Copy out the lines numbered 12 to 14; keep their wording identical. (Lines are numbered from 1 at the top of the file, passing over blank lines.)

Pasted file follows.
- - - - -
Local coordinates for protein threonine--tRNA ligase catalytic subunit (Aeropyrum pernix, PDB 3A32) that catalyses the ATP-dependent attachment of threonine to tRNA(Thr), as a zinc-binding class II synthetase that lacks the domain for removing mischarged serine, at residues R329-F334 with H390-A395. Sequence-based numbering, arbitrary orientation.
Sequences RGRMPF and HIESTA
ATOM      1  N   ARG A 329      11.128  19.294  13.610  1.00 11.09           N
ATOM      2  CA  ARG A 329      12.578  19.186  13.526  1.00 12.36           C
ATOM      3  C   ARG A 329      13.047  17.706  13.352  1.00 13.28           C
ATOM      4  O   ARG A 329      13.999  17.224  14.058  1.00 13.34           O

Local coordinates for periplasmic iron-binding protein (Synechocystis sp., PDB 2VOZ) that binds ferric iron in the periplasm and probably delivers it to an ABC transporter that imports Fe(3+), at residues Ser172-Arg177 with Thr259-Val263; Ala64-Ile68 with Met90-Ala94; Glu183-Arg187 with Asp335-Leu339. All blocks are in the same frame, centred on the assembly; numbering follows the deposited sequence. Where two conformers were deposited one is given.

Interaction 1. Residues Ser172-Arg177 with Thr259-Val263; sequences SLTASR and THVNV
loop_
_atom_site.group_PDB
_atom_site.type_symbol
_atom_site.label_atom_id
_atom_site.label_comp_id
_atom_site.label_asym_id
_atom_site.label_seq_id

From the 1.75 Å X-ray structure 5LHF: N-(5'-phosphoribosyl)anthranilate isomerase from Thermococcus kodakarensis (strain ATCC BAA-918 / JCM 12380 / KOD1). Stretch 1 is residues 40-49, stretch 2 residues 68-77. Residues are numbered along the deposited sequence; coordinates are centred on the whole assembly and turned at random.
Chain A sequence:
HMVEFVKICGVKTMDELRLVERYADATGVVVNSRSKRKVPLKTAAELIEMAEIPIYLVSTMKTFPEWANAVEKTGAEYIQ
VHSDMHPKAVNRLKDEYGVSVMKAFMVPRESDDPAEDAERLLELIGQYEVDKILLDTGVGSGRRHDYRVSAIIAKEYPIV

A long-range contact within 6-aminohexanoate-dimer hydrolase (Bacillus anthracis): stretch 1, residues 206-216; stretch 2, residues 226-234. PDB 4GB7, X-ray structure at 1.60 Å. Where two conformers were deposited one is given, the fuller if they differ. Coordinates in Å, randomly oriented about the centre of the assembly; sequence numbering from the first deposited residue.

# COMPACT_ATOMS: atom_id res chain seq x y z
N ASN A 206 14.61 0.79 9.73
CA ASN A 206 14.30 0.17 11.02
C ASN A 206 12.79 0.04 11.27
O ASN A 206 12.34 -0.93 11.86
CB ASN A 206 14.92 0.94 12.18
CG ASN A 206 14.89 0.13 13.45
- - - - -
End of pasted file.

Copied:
_atom_site.label_atom_id
_atom_site.label_comp_id
_atom_site.label_asym_id